Musica Antiqua's krummhorns include a soprano in
alto in f, 2 tenors in c, bass in F, and a great bass
in C by Koerber of Germany as well as a great bass in C by
Moulder of England and a soprano, alto, tenor, and bass by Steinkopf.
Musica Antiqua Instruments
Additional Crumhorn Sources
(some sources courtesy of Nicholas Lander of Crumhorn
Agricola M. 1529/r1969) Musica instrumentalis deudsch
Boydell, B. (1979). Ieorg Wier, an early sixteenth-century crumhorn maker.
Early Music 7: 511-517.
Boydell, B. (1982). The Crumhorn and other Windcap Instruments of the
Renaissance Frits Knuf, Buren. Concise Oxford Dictionary of Music.
Boydell, B. (1984). Crumhorn In Sadie, S. (ed) The New Grove Dictionary
of Musical Instruments. McMillan, London.
Early Music Shop (undated). The Adjustment and Maintenance of Plastic reeds.
Brochure. Hanchet, J.F. (1980). Adjustjment and control of double reeds
for direct blown early instruments Early Music, July: 361-207.
Brown, H. M. (1973) Sixteenth-century Instrumentation: the Music for
the Florentine Intermedii
Cerone, D. P. (1613/r1969) El melopeo y maestro
Diderot, D. (1765) Encyclopedie
Douwes, C. (1699/r1970) Grondig ondersoek van de toomen der musiek
Hantelmann, G. v. (19??). Directions for Playing the Crumhorn, Cornamuse
and Kortholt Moeck Verlag, Celle. Ed. Nr. 2077.
Hunt, E. (1975). The Crumhorn Schott, London. Ed. 11239.
Kinsky, G. (1925) Doppelrohrblatt-Instrumente mit Windkapsel AMw
Kite-Powell, J.T. ed. (1994). A Performer's Guide to Renaissance Music
Schirmer, New York.
Kite-Powell, J.T. (1994). The Crumhorn In Kite-Powell (loc. cit.
Leguy, J. (1978). Precis de Facture d'Anches Renaissance -- Handbook
of Renaissance Reed-Making. Zurfluh, Paris. French and English text.
Lesure, F. (1955) Le Traite des instruments de musique de Pierre Trichet
Lewin, G. (1985). The cornamuse - a reassessment. Recorder and Music Magazine
Lorraine, K. (1982). A Handbook on Making Double Reeds for Early Winds
Musica Sacra et Profana, Berkeley.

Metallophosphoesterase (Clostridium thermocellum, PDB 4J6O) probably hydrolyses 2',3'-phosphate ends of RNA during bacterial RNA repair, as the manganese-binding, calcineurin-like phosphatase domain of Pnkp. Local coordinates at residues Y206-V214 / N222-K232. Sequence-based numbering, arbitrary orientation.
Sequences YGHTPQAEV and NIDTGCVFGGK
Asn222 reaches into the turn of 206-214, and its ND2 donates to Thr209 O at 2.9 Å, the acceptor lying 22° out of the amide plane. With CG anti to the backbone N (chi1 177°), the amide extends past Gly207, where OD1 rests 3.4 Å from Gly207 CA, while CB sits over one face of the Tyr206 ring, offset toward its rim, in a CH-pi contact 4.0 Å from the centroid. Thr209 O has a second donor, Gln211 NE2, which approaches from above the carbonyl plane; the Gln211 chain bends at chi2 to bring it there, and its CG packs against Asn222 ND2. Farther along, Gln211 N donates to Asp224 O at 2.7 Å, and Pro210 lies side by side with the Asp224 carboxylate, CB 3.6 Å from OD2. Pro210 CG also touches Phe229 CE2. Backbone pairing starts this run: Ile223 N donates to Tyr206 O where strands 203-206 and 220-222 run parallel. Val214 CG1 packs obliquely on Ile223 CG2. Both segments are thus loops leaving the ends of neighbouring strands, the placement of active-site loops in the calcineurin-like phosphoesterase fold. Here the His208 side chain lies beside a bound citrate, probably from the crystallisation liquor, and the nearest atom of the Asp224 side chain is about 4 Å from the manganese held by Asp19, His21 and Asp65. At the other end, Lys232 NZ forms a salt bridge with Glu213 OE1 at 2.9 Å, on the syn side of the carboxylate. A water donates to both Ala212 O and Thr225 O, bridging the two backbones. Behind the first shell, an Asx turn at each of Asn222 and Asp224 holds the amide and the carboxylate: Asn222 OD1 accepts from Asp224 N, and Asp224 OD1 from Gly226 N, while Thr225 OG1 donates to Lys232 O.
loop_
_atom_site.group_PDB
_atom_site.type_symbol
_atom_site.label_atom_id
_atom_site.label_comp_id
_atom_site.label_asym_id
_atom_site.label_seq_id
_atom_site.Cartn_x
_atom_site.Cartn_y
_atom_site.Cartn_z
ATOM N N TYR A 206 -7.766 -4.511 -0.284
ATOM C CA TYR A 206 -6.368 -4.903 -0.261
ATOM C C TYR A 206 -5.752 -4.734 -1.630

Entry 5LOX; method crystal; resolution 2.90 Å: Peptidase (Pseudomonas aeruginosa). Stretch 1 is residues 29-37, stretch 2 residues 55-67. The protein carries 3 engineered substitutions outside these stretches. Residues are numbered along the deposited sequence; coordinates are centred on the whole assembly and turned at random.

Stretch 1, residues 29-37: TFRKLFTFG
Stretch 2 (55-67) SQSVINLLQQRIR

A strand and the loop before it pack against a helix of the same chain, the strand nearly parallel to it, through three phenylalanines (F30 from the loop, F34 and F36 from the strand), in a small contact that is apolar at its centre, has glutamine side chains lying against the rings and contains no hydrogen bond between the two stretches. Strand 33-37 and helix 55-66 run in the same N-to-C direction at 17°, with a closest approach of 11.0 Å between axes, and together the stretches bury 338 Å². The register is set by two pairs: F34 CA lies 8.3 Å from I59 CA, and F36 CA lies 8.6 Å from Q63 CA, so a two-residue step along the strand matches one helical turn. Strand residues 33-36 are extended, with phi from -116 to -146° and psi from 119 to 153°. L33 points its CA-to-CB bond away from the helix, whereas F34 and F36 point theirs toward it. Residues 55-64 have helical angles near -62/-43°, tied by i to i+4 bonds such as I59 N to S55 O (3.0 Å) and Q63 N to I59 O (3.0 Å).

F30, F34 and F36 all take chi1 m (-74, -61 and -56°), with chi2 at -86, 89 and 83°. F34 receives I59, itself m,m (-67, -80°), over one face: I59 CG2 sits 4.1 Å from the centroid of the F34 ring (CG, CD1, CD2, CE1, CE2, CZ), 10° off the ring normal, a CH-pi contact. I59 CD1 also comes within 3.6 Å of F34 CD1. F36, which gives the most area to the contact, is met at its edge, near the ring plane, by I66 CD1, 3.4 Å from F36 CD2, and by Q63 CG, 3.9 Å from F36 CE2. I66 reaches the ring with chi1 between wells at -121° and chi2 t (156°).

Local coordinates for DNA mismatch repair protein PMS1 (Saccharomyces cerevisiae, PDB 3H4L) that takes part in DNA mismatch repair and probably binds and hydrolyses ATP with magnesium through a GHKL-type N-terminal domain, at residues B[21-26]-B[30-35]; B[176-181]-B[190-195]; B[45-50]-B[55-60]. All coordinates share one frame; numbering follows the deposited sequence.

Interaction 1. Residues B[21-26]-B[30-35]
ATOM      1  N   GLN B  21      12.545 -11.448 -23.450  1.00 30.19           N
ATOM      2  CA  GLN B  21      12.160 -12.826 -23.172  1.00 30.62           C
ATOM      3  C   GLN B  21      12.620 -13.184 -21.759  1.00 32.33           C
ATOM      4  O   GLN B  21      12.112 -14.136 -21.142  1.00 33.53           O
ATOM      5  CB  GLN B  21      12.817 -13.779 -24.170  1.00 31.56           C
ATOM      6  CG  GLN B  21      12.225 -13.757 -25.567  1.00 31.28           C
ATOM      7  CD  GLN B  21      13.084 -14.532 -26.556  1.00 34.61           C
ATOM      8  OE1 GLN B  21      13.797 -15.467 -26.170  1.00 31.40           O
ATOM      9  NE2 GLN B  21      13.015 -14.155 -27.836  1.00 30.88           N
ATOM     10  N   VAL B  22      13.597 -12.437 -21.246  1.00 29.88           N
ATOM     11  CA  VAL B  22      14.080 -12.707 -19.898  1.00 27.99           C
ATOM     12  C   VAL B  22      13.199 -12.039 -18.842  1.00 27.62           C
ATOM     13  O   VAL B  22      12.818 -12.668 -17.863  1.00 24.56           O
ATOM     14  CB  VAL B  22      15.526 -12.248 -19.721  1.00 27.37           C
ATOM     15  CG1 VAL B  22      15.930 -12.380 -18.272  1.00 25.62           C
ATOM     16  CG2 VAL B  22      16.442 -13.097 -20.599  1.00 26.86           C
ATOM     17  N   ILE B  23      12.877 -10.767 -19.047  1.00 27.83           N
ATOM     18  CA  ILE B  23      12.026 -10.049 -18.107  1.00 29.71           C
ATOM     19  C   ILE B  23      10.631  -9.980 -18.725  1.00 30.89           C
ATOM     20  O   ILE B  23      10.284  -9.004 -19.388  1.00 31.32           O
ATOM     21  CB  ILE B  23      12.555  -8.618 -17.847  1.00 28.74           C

Mersenne, M. (1636, 1648/r1972) Harmonicorum instrumentorum libri
Meyer, K.T. (1983). The Crumhorn: Its History, Design, Repertory, and Technique.
Studies in Musicology 66. University of Michigan Research Press, Ann Arbor.
Moeck, H. (1971). Zur Geschichte von Krummhorn und Cornamuse Moeck,
Moeck, H. (undated). The Adjustment and Maintenance of Plastic reeds
Monkeymeyer, H. (1976). Album of Pieces and Exercises in Four Volumes for
the Crumhorn, Cornamusa, Curtall and Other Wind Instruments of the Renaissance
and Baroque Era. Volume I, For two instruments with intervaliic fifth relationship.
Edition Moeck Nr 2088. Moeck, Celle.
Monkeymeyer, H. (1976). Album of pieces and Exercises in Four Volumes
for the Crumhorn, Cornamusa, Curtall and Other Wind Instruments of the
Renaissance and Baroque Era Volume II, For two instruments of the same
pitch Edition Moeck Nr 2089. Moeck, Celle.
Montague, J. (1976). Mediaeval and Renaissance Musical Instruments
Ure Smith, Sydney.
Munrow, D. (1976). Instruments of the Middle Ages and Renaissance
Oxford University Press: London.
Nickel, E. (1971) Der Holzblasinstrumentenbau in der Freien Reichsstadt
Papineau, G. (1980). Comment Tailler vos Anches -- Reed Do It Yourself.
Le Droit Chemin de Musique, Paris.
Praetorius, M. (1618/r1980) Syntagma musicum
Robinson, T. (1973). The Amateur Wind Instrument Maker University
of Massachusetts Press.
Sachs, C. (1909) Doppioni und Dulzaina: zur Namensgechichte des Krummhorns
Smith, D.H. (1992). Reed Design for Early Woodwinds Indiana University
Press, Bloomington & Indianapolis.
Stevenson, C. (1980). Make your own Crumhorn Recorder & Music
Thomas, B. (1973). An introduction to the crumhorn repertoire. Early Music
Thomas, B. (1973). Playing the crumhorn: First steps. Early Music 1: 151-156.
Thorn, C. (1984). Things to play on crumhorns and the like. Recorder and
Music 8(3): 76-78.
vander Straeten, E. (1888/r1969) La musique aux Pays-Bas avant
Virdung S. (1511/r1970) Musica getutscht
Wells, M. (1973). The crumhorn: Historical sources. Early Music 1: 139-141.
Whone, J.F. (1975). Constructing a crumhorn. Recorder & Music 5(3):
Young, P.T. (1980). The Look of Music: Rare Musical Instruments 1500-1900.
University of Washington Press, Seattle.
Young, P.T. (1993). 4900 Historical Woodwind Instruments: An Inventory
of 200 Makers in International Collections Tony Bingham, London.
Zacconi L. (1592/r1967) Prattica di musica